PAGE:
Jeremy Nelson, Director of the XR Initiative
2020 has started right where 2019 left off, as communities across campus and higher education explore new opportunities in a rapidly evolving extended reality (XR) space. We had a great response to our inaugural XR Innovation Fund call for proposals where we received 14 proposals from seven different University of Michigan schools and colleges. Our XR speaker series has been finalized, and we have a great lineup to build awareness of XR.
Building on this momentum, we are excited to formally announce Dr. Michael Nebeling, Assistant Professor of Information in the School of Information and Electrical and Computer Engineering in the College of Engineering, as our 2020 XR Faculty Innovator-In-Residence. Michael has been a great partner to Academic Innovation and has been instrumental in laying the groundwork for the XR Initiative. Through this partnership, Michael will help the XR initiative by providing strategic guidance, evaluating proposals for our XR Innovation Fund, providing input on research opportunities within our projects, and supporting students participating in the XR Initiative.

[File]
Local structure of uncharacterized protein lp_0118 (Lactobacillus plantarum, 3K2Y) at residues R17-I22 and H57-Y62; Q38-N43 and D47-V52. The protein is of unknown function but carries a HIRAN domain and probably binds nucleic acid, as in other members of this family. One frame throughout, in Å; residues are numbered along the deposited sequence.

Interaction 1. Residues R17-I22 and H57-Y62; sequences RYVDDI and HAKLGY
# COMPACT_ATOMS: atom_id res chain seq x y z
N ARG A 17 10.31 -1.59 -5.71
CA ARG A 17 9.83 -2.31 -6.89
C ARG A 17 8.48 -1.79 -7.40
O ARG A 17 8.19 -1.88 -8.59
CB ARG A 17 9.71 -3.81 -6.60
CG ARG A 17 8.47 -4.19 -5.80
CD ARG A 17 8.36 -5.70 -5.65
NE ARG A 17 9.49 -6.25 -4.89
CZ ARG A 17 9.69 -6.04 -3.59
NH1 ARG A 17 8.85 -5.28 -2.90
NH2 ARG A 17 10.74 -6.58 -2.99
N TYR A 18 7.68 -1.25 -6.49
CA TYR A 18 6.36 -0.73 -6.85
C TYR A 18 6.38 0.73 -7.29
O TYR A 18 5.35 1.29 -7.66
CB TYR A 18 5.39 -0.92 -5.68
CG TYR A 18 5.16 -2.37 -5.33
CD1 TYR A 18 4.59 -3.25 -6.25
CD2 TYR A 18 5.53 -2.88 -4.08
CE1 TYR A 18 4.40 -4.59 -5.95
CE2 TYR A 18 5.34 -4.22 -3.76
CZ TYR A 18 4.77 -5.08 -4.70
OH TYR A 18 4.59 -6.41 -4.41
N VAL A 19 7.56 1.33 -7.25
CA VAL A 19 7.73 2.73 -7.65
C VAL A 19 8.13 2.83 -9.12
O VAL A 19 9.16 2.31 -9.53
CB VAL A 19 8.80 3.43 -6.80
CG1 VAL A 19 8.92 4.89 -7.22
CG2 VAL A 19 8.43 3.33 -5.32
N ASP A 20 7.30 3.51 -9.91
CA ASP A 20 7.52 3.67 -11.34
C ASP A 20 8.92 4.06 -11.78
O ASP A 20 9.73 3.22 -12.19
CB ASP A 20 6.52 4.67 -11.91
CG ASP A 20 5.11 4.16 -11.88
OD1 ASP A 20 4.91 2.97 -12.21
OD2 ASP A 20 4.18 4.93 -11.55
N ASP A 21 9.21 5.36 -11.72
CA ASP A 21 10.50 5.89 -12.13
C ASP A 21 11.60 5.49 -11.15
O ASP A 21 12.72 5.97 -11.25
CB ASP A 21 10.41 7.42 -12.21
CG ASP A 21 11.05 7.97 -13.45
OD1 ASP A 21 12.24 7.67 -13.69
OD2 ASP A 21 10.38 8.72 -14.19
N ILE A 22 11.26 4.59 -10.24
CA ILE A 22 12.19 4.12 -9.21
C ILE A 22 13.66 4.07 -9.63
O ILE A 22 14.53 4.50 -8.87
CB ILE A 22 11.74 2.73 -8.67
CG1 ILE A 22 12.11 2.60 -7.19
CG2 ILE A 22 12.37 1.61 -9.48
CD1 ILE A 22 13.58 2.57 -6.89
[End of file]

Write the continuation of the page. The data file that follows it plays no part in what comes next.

I sat down with Michael to learn more about his work and what excites him about the XR Initiative. We look forward to helping shape the future of XR in learning with Michael’s support.
What most excites you about the XR Initiative at the University of Michigan? What XR projects happening on campus now excite you the most?